The high-yield bond category looked worse on average, with a 2.6% drop in 2018, but it was marked by a range of outcomes. Less duration and more-differentiated security selection worked in favor of some funds, such as Bronze-rated Diamond Hill Corporate Credit DHSTX, which returned 0.6%. Those with a broad risk appetite fared much less well, including Silver-rated Fidelity Capital & Income FAGIX, which has held around 20% of the portfolio in equities and lost 5.8%.

Stressed Currencies and Muted Global Growth Jitters around central-banking policy weren't limited to the U.S. in 2018. The European Central Bank left short-term rates unchanged for the year, but its leader Mario Draghi announced in October that the bank would pare back its asset purchases, suspending the program by the end of the year. Bank of Japan governor Haruhiko Kuroda also signaled in remarks that it was time to limit asset purchases while intending to continue buying JPY 80 trillion a year for asset-price stability.

In either case, the signal is that tightening monetary policy is on the horizon but remains a challenge in the face of anemic global growth. In Japan, inflation is nowhere as high as its target, while the situation in Europe is hampered by political tensions. Two populist political parties formed a governing coalition in Italy, but their proposed budget doesn't comply with European Union guidelines, and the situation has exacerbated tensions around the country's place in the trading bloc. Additionally, a lack of agreement on the terms for the United Kingdom's March 2019 exit from the EU led to contentious politicking and negotiations during 2018 but remained undefined at year's end, keeping Britain's economic uncertainty simmering. Rioters across France protested an increased gas tax, and President Emmanuel Macron relented, another clash of tensions between the reality of slow growth and a political desire to redirect a country's economic future.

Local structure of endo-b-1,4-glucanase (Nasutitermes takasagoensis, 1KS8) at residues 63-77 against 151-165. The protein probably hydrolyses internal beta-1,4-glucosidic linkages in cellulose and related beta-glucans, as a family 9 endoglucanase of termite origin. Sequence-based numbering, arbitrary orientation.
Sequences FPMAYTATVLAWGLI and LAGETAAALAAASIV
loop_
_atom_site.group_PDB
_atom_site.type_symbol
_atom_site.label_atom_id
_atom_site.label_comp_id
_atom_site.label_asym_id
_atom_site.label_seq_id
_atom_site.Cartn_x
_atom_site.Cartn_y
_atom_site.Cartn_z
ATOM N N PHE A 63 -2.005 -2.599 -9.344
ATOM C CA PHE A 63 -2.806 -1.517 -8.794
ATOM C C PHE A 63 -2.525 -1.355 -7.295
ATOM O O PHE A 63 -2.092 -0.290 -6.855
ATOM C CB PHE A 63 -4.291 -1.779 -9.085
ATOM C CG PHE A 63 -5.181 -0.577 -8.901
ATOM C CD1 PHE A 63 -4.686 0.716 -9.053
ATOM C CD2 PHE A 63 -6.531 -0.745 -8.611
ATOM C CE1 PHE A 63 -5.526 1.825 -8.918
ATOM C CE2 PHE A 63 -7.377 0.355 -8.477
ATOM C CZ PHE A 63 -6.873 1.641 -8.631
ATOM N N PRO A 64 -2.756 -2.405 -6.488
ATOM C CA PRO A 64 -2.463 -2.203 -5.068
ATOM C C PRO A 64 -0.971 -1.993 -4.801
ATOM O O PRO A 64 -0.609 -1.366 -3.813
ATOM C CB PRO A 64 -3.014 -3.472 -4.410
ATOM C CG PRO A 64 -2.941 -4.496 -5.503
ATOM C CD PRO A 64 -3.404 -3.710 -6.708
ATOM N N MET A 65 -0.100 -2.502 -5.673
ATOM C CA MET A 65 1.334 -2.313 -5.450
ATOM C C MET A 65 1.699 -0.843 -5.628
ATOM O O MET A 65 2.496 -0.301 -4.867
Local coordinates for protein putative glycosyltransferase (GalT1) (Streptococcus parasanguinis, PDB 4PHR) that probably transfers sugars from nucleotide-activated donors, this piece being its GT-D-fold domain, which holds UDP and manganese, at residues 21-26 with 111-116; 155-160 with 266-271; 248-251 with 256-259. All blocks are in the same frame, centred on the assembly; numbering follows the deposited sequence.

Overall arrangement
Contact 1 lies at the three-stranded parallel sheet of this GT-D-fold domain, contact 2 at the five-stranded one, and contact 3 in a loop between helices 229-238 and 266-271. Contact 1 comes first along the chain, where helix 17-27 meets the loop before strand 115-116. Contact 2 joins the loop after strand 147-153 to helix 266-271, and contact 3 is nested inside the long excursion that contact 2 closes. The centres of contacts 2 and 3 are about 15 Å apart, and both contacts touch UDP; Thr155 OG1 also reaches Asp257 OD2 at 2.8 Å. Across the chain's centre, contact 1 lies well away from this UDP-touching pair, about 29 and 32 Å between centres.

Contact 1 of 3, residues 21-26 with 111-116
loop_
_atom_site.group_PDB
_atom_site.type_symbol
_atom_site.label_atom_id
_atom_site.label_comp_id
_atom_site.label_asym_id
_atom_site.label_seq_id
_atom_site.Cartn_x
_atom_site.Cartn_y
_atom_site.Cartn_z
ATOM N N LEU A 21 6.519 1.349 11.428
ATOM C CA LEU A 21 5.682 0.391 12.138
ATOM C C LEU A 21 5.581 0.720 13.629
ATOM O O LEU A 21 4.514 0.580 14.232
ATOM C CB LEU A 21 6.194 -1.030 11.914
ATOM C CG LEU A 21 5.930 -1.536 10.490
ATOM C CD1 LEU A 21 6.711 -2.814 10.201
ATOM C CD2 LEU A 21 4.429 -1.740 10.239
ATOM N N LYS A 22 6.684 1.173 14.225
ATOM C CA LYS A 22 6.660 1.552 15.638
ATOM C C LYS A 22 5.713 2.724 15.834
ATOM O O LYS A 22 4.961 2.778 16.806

Emerging-markets debt also faced challenges. Despite a heated economy, Turkey's central bank refused to raise interest rates, and its currency plummeted roughly 30% relative to the U.S. dollar in the third quarter, before capitulating with a rate hike in September. Argentina was running a large current-account deficit, and creditors became impatient over the course of 2018. Ultimately, the International Monetary Fund stepped in with a bailout package in September, but by the end of the year, the Argentine peso lost half its value relative to the U.S. dollar.

The Bloomberg Barclays Global Aggregate Index lost 1.2% for 2018, while the U.S.-dollar-hedged version of the benchmark fared better given the strengthening dollar and delivered a 1.8% gain. Funds with significant non-U.S. currency exposures and emerging-markets debt allocations were at a disadvantage, such as Silver-rated BrandywineGlobal Global Opportunities Bond GOBSX, which lost 4.9%. In contrast, Gold-rated Templeton Global Bond TGBAX rode its ultrashort duration positioning and currency short to the euro to a 1.4% return for the year, despite holding significant emerging-markets debt.

The Little Engine That Could Back in the U.S., investors worried that demand for municipal bonds would decrease over 2018 with lower tax rates set by the Tax Cuts and Jobs Act, and that the asset class would suffer as interest rates rose. After a first-quarter stumble, though, it regained its footing on the strength of the U.S. economy and muted supply. Through the end of the year, the municipal market remained stable, and aided by healthy technicals in November and December, the sector returned 1.3% for the year. Municipal funds with strong fundamental security selection that were able to navigate market potholes--including tobacco bonds, Puerto Rico, and finicky general-obligation debt--stayed a step ahead of the pack. The winners included Silver-rated Nuveen Intermediate Duration Municipal Bond NUVBX, which returned 1.6% for 2018 relative to the broad muni-national intermediate category's 0.8% gain.

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About the Author

Emory Zink

Associate Director
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Emory Zink is an associate director, global multi-asset and alternative funds, for Morningstar Research Services LLC, a wholly owned subsidiary of Morningstar, Inc.

Before joining Morningstar in 2015, Zink was an investment consultant for Aon Hewitt. Previously, she taught college-level humanities and composition courses.

Zink holds a bachelor's degree in comparative literature from Indiana University, a master’s degree in comparative literature from Dartmouth College, and a Master of Business Administration, with a concentration in finance and global business, from Indiana University's Kelley School of Business.